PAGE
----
As Larry Bird honed his basketball skills as a young kid in rural Indiana, he practiced the simplest shot the most. He shot more than 100 free throws a day and now holds the ninth best free throw percentage in NBA history.
He became a great (free throw) shooter because of rhythm, repetition and hard work. So what does this have to do with accessibility? The MVP I’m talking about here doesn’t stand for most valuable player, but minimum viable product. We do most things well because of the habits we form. Like Larry, we can form good accessibility habits during our design and development processes, no matter if we’re experimenting, prototyping or shipping to production.
Joe Dolson of the WordPress Accessibility team has written a post on this called Good Coding Habits for Accessibility. In his post Joe outlines a few basic things you can do to make accessibility easier which I’ll summarize:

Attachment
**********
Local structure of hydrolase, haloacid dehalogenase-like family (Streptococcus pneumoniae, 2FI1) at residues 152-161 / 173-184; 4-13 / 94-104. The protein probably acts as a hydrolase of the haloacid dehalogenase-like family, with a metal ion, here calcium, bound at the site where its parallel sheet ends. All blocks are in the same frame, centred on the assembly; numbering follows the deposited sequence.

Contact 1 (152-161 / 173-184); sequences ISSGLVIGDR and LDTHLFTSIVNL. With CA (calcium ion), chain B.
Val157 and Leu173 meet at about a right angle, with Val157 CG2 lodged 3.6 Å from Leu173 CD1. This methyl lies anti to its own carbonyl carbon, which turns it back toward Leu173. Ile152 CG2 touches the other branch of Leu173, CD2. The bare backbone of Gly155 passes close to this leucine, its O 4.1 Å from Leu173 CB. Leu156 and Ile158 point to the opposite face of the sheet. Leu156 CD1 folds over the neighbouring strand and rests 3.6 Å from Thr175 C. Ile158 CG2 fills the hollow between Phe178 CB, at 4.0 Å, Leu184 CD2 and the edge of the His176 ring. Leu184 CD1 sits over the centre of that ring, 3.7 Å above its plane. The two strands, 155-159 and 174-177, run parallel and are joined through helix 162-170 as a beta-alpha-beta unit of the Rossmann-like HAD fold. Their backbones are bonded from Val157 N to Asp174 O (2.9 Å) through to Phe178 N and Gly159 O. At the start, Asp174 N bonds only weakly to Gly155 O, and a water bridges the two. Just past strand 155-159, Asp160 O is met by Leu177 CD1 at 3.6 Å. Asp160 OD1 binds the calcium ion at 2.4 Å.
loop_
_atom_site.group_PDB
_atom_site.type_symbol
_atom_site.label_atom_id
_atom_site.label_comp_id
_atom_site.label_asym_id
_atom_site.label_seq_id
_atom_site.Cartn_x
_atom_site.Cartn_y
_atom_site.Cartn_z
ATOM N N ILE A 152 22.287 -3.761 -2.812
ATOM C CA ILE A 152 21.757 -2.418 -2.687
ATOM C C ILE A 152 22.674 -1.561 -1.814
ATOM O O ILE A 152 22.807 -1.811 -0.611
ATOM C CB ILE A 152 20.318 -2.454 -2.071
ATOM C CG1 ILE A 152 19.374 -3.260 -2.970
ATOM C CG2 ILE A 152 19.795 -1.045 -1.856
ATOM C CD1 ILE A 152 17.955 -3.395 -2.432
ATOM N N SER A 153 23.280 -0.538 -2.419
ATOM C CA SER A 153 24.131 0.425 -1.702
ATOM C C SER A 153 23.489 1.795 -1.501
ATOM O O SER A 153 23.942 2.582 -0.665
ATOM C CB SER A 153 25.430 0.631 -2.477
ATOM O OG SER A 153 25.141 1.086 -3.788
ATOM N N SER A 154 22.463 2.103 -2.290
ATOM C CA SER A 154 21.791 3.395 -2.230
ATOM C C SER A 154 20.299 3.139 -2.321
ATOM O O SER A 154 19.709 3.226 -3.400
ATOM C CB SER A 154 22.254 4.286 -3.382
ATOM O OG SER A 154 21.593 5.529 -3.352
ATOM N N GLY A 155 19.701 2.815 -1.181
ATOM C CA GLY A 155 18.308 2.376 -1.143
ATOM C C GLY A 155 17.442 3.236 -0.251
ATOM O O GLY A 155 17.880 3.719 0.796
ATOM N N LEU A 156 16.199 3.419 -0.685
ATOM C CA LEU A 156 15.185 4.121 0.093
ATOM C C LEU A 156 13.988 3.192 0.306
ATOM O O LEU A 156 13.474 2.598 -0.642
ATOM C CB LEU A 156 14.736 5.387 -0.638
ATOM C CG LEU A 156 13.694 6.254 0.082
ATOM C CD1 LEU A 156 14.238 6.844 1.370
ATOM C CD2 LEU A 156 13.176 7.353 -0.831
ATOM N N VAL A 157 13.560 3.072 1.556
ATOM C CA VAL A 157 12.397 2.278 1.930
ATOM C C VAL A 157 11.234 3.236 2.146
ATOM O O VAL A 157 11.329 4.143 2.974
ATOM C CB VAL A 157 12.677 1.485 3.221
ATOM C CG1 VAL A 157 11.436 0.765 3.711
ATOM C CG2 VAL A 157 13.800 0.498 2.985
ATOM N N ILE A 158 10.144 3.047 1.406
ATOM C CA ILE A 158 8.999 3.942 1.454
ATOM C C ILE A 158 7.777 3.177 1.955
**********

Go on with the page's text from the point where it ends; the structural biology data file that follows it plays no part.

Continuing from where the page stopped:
Your Free Throws
- Labels on all form fields.
- Alt attributes on images and text alternatives on icon fonts that are just icons.
- Keyboard accessibility: Make sure users can access all your controls. Links are links (they go to a resource) and buttons are buttons (they do a thing)
- Visible focus styles: If you use the tab key on your keyboard to navigate, can you see where you are on the page?
When you’re building prototypes or early version of your product, these are your free throws. They look simple, but you still need to practice them. If the game is on the line, they could win it for you.
Okay, sports analogies over. These steps fit accessibility into your minimum viable product because they require little effort and make your code quality better. Plus, if you pay attention to them now, you won’t have to worry about silly mistakes slipping into your production code. With enough rhythm, repetition and hard work, you’ll just do them automatically, and accessibility will become much easier.